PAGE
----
The research explored whether one or more of the South African Twitter moods could be used to predict the movement of the Johannesburg Stock Exchange (JSE) All Share Index (ALSI). This is a proof of principle study in the field of big data analytic research in South Africa, which is at a relatively early stage of development. The research methods used secondary data from Twitter’s application programming interfaces (APIs), and formulated a model to extract public mood data and search for a causal effect of the mood on the closing values of the JSE ALSI. Over three million tweets were gathered and analysed over a 55-day period, with data collected from the JSE for 39 weekdays, from which only one variable (mood states) was considered. Four of the South African Twitter mood states did not produce any correlation with the movement of the JSE ALSI. The mood Depression had a significant negative correlation with the same day’s JSE ALSI values. The major finding was that there was a highly significant positive correlation between the Fatigue mood and the next day’s closing value of the JSE ALSI, and a significant causality correlation from the Fatigue mood to the JSE ALSI values. The findings support the behavioural finance theory (Wang, Lin & Lin, 2012), which states that public mood can influence the stock market. Organisations and governments could use Twitter data to gauge public mood and to ascertain the influence of public mood on particular issues. However, very large data sets are required for analytical purposes, possibly five to ten years of data, without which predictability is likely to be low.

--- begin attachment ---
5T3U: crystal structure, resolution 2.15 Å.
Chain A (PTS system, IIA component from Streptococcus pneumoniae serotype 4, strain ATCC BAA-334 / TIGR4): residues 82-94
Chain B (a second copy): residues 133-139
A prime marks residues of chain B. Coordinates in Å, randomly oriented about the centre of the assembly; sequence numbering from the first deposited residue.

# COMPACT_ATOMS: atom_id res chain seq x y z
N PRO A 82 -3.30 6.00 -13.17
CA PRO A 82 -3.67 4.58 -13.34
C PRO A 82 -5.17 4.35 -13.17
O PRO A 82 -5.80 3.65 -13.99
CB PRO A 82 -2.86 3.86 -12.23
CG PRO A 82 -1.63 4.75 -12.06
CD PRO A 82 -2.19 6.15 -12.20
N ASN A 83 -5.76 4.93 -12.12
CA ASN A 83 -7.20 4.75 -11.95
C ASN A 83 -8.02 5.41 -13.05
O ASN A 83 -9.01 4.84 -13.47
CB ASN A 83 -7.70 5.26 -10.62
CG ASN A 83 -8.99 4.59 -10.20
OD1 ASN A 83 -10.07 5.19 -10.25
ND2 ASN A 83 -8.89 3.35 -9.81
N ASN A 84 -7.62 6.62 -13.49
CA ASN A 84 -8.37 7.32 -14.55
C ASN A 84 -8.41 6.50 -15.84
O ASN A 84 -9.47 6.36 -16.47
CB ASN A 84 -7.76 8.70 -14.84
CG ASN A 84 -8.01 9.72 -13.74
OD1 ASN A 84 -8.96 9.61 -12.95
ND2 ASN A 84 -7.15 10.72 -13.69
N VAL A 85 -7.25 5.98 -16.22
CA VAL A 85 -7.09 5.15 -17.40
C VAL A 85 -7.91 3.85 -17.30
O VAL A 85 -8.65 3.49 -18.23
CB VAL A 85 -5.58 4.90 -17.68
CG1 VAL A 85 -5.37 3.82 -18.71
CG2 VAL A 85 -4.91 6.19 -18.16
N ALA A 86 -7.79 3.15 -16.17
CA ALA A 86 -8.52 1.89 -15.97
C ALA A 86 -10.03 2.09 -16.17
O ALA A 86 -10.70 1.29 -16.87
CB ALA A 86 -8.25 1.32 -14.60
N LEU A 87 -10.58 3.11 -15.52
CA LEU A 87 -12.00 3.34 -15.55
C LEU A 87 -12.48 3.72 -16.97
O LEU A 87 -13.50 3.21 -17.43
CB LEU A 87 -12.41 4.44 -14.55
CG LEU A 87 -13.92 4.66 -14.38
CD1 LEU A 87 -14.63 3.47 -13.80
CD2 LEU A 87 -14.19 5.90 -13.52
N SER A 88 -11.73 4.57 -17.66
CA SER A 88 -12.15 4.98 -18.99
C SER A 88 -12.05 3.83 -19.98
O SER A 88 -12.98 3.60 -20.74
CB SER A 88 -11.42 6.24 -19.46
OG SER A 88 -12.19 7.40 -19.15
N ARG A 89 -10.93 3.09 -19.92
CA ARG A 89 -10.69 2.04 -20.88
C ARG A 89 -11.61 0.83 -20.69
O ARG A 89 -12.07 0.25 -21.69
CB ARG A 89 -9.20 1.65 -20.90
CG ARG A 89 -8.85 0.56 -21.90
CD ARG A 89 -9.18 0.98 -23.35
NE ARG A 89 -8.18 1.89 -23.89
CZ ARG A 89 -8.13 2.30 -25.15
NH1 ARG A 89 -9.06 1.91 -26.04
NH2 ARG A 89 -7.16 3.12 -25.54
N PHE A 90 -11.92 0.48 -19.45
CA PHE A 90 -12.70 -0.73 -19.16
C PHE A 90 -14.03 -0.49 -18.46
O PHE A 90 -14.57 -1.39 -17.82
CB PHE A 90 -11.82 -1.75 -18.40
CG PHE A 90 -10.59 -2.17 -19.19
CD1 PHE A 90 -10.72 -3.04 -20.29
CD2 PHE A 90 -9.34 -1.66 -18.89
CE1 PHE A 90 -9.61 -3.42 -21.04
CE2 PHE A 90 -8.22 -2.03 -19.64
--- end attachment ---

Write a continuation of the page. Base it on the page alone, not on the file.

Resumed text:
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    Attributes Contributing to Students’ Use of Quality Software Development Practices
    (LINK Centre, University of the Witwatersrand (Wits), Johannesburg, 2015-12-15) Nel, Guillaume; Nel, Liezel; Cronje, Johannes
    In 2001 the “McCracken group”, through a multi-institutional study, concluded that many students finishing their introductory programming courses could not program due to a lack of problem solving skills. In 2004 Lister established that students have a fragile grasp of skills to read and interpret code. Humphrey suggests that educators must shift their focus from the programs that the students create to the data of the processes the students use. This paper addresses the problem of poor performing students through an investigation of their quality appraisal techniques (QATs) and development processes. Firstly, a survey was conducted to determine the current software development practices used by a group of undergraduate Computer Science students. Numeric data collected revealed that the current practices used by the majority of students would not be sufficient to produce quality programs. Secondly, a case study was conducted to gain a deeper understanding of the various factors that are likely to influence students’ intention to use QATs. Analysis of numeric data collected through a survey revealed that students’ intentions to use QATs are driven by ease of use, compatibility, usefulness, result demonstrability, subjective norm and career consequences. Thirdly, an experiment was conducted to determine students’ perceptions on the use of process measurement data to improve their current software development practices. Analysis of numeric and narrative data revealed that performance measurement data could provide students with useful information to adopt proper development practices.